Nearly 22 years after winning a landslide majority in Parliament that the military junta simply ignored, Aung San Suu Kyi and her party, the National League for Democracy (NLD), will finally take their seats in Burma’s Parliament on Wednesday. The party, which boycotted an outrageously unfair general election in October 2010, won 43 of 45 seats up for grabs in by-elections held on April 1.
For the past two weeks the party has boycotted Parliament, refusing to swear to “safeguard” the nation’s Constitution, as is required of new members. The NLD MPs–elect wanted to say they would “respect” the Constitution instead. But on Monday Suu Kyi backed down and said she and her colleagues would say the oath as required. “In politics it is essential to give and take,” she told reporters after a party meeting. “As a gesture of respect to the desires of the people and in consideration of the requests made by lawmakers from democratic parties and independent lawmakers, we have decided to attend Parliament ... We will go there as soon as possible and take the oath.”
It is not clear what has been given and what taken, but over the weekend Suu Kyi had a meeting with President Thein Sein, the former general whose reformist initiatives have transformed Burma’s political landscape since his first-ever meeting with the democracy leader in August last year. What they said to each other has not been disclosed, but it seems to have been sufficient to persuade the NLD to enter Burma’s flawed democratic arena for the first time.
The dispute may seem a petty one but it is nothing of the kind. Suu Kyi and her party have grave misgivings about the Burmese Constitution, which became official in 2008 after a referendum of dubious credibility. After the democracy uprising of 1988, which was brutally suppressed by the armed forces with the loss of many thousands of lives, the military ruled Burma for the next 20 years through a temporary, emergency apparatus first known as the State Law and Order Restoration Council (SLORC), which had no constitutional justification. A so-called National Convention was set up to frame a new national law, but after Suu Kyi and her party walked out in 1996, it went into the deep freeze. Yet the junta was painfully aware of its lack of legitimacy, and a “road map” to what they called “discipline-flourishing democracy” was announced in 2004, which culminated in the ratification of the new Constitution.
But for the NLD and others in the democratic opposition, this piece of paper was worse than the nothing that preceded it. The rule of SLORC and its successors could be justified as a measure of temporary dictatorship that did not exclude an eventual return to civilian rule. But the Constitution, despite all the elaborate democratic machinery, was seen by the opposition as a way to sanctify military rule and render it permanent, under a thin democratic veneer. Twenty-five percent of parliamentary seats were assigned to the military, and a military council, successor to SLORC, remained in place over and above Parliament, with the right to seize back total power and declare martial law at any time.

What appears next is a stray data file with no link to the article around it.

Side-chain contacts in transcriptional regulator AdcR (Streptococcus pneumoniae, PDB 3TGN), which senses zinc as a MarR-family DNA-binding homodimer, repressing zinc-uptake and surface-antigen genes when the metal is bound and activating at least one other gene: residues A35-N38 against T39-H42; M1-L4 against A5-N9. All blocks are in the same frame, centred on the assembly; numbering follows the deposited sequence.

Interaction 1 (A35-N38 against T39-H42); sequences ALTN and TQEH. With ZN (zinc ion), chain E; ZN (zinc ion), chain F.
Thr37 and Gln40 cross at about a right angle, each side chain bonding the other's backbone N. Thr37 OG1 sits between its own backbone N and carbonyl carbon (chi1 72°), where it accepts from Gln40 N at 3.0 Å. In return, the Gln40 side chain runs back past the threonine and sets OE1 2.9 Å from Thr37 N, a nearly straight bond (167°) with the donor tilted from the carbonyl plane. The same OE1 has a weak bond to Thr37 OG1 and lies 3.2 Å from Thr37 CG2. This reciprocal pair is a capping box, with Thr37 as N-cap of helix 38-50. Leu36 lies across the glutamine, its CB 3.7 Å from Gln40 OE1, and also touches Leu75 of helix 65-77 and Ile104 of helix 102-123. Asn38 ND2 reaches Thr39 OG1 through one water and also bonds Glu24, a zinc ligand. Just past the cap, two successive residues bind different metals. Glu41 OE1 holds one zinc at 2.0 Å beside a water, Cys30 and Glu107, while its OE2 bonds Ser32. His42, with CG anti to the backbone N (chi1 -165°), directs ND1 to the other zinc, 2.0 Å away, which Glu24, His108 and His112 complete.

Changing the Constitution requires the votes of 75 percent of MPs, and as the great bulk of MPs elected in October 2010 belong to the Union Solidarity and Development Party (USDP), a proxy party for the military, there seems little chance of Suu Kyi mustering enough votes to do anything about it. Yet she has made no secret of her determination to reform it, and the refusal of her MPs-elect to swear to “safeguard” it was a way of granting themselves the political space to make those changes. Suu Kyi’s comment about “give and take” would seem to imply a tacit willingness on the part of the president to help her achieve her goal of making Burma democratic not merely in name but in fact.
After a great flurry of reforms and concessions toward the end of 2011, including the release of all the most prominent political prisoners and the start of peace talks with insurgents who have been battling the Burmese Army for decades, 2012 has seen few other initiatives. So a decision announced today to combine the government’s two separate peace negotiating teams into a single body was welcomed as an indication that the tide is still flowing the reformists’ way. It was seen as an attempt by the government to force the pace in bringing peace to the Kachin region in the far north of Burma, where brutal fighting has continued for months, defying all efforts to stop it.
Suu Kyi’s decision to bow to Parliament’s demands and take the oath as written coincided with the appearance before it of Ban Ki-moon, the U.N. secretary-general, who told the national body: “Today I return to a new Myanmar [the official name for Burma], a Myanmar that is making history. The dramatic changes sweeping Myanmar have inspired the world.”